Religion in India is risky business. Hinduism sadly reduced to its lowest common denominator, relying greatly on puja path, vraths, daan, dakshina and suraksha kawach's to help espouse its moral fiber, while being conveniently tight-lipped about its deep-rooted sexual delineations - parading sex as a magical healing tool for the unsuspecting victim, mostly women. Take for instance, the esoteric tradition of tantra where spiritual salvation is sought through sexual union, commonly misused to trap foreigners who often travel to India, in search of nirvana, be it in the copiously crowded ghats of Benaras or in the misty foothills of Rishikesh.
Though we prefer not to own up to the eroticism that is latent in our cultural consciousness, sacredness and sex go back a long way. The ancient temples of Khajuraho and Konark revel in broad hipped and plump-breasted nymphs (apsaras)with intricately carved bodies indulging in shringaar, washing their tresses, playing games, dancing, and knotting and unknotting their girdles. Besides, the celestial nymphs exist griffins, guardian deities and passionately interlocked maithunas, or lovemaking couples. Noted American art historian, Stella Kramrisch, describes this state, which is, "like a man and woman in close embrace," as a symbol of moksha, the final release or reunion of two principles, the essence (Purusha) and the nature (Prakriti.)
A family friend who first visited India, from UK in 1987, recalls an experience that she describes as "sexual enslavement", when on a visit to a Guru's ashram in Haridwar to perfect Kundalini yoga, she was asked to perform a complicated ceremony, at first. "He said it was some rudrabhishek... where basically I must pour milk on his penis and drink the same liquid… the Guru insisting I suck on his organ, claiming it would prepare me for my session - that I had to be one with the energy of the universe. It was sick. I somehow ran out, though I still feel the man had me in some kind of hypnotic trance all the while… it was easy to be attracted to this version of divine Indian male virility," quotes Amanda, who has since then travelled to India six times, staying clear of tantric touts, as she labels them.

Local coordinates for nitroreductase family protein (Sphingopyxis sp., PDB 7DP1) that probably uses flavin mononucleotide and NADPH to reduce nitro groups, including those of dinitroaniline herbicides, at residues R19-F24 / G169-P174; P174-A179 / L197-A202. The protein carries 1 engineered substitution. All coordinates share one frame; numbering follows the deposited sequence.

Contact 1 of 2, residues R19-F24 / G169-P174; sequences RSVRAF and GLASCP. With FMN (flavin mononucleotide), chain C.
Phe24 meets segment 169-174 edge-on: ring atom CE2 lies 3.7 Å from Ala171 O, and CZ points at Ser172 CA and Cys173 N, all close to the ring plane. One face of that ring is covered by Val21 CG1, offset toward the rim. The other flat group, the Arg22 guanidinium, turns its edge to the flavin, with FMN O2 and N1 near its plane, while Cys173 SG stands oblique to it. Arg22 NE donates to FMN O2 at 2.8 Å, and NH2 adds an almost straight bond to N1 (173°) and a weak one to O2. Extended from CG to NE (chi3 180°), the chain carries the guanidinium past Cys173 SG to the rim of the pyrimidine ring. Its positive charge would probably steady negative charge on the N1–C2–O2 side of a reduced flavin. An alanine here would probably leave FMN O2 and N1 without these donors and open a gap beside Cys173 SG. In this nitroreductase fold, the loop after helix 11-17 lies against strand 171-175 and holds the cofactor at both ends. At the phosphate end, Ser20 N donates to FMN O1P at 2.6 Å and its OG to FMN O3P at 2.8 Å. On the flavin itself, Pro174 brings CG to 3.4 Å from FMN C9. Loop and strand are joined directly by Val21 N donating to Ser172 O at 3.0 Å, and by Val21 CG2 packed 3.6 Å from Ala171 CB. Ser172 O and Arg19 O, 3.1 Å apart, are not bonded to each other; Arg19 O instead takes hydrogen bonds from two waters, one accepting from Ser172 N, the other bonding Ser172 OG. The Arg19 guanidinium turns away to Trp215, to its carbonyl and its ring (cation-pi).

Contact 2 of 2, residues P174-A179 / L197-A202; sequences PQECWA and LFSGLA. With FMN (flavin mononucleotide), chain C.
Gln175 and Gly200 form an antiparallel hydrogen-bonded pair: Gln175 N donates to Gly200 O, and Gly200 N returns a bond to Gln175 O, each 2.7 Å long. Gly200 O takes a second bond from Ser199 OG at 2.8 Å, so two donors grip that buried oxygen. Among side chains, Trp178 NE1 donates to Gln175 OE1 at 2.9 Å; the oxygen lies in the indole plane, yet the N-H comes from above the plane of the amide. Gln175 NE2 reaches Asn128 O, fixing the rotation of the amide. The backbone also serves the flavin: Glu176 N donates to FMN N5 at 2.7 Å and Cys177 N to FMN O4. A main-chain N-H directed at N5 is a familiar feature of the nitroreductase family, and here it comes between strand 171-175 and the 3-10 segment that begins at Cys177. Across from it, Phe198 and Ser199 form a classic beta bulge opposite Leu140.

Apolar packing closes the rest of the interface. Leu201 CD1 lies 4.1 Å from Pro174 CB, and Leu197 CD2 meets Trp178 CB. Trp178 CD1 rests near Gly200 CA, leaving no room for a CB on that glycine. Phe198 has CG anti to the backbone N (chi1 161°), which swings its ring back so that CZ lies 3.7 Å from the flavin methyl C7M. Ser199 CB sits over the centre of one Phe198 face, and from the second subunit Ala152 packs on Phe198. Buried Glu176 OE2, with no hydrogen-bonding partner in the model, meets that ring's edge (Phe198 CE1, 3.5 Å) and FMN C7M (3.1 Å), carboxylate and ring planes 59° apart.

India's historical and mythological past too corroborates this primordial relationship between sex and religion. The Mahabharata, one of our greatest epics, is spilling over with debauchery, lechery, and sexual immorality. Ved Vyasa for starters was the illegitimate son of Rishi Parasara and Satyavati. His mother after her sexual romp with the Rishi married King Santanu. From whom she had a son called Vichitra-virya, who died childless. Ved Vyasa was later roped in to impregnate Vichitravirya's two widows at the insistence of Satyavati, and along came two sons Dhritrashtra and Pandu, between whose descendants the mighty war of Mahabharata was subsequently fought.
Before her nupitals with Pandu, Kunti is famously known to have had a son from Surya Devta - her eldest Karna who was later thrown into a river. Since Pandu was sterile, Kunti at his behest again invoked the mantra given by Durvasa Muni, and bore three sons: Yudhisthira (Son of Dharmraj, Lord of justice), Bhima (Son of Vayu), and Arjun (Son of Indra). Before passing on her shakti to Madri, who became a mother to Nakula and Sahadeva.
Sexual promiscuity is not new in India with many ancient texts even pointing to games like "Ghatkancuki" where some a group of elite men and women were made to indulge in sexual acts for the entertainment of the audience. The game was said to continue until every man would have had sexual intercourse with every woman. There is also reference to incest, a subject that we squirm at today. It is said that Shatrupa, sage Vasishta's daughter had a sexual relationship with him assuming him to be her husband. The Rig Veda, also bears traces of a conversation between a brother-sister duo Yam and Yami where Yami expresses her desire to initiate a sexual relationship with Yam and when he refuses to entertain the same, she claims that a brother is of no use if he cannot fulfill his sister innermost wishes. Narada, another popular mythological character too was born after Daksha gave his daughter to his father, Brahmadev.
Who are we then? As a race? Perhaps it's time to question. And introspect. And what becomes of our swacch sexual intentions? Who will save our souls? Which Guru must we trust? Who will sell them?
What is the price generations of God-fearing Indians must pay? How many more women must be violated? Touched? Tormented?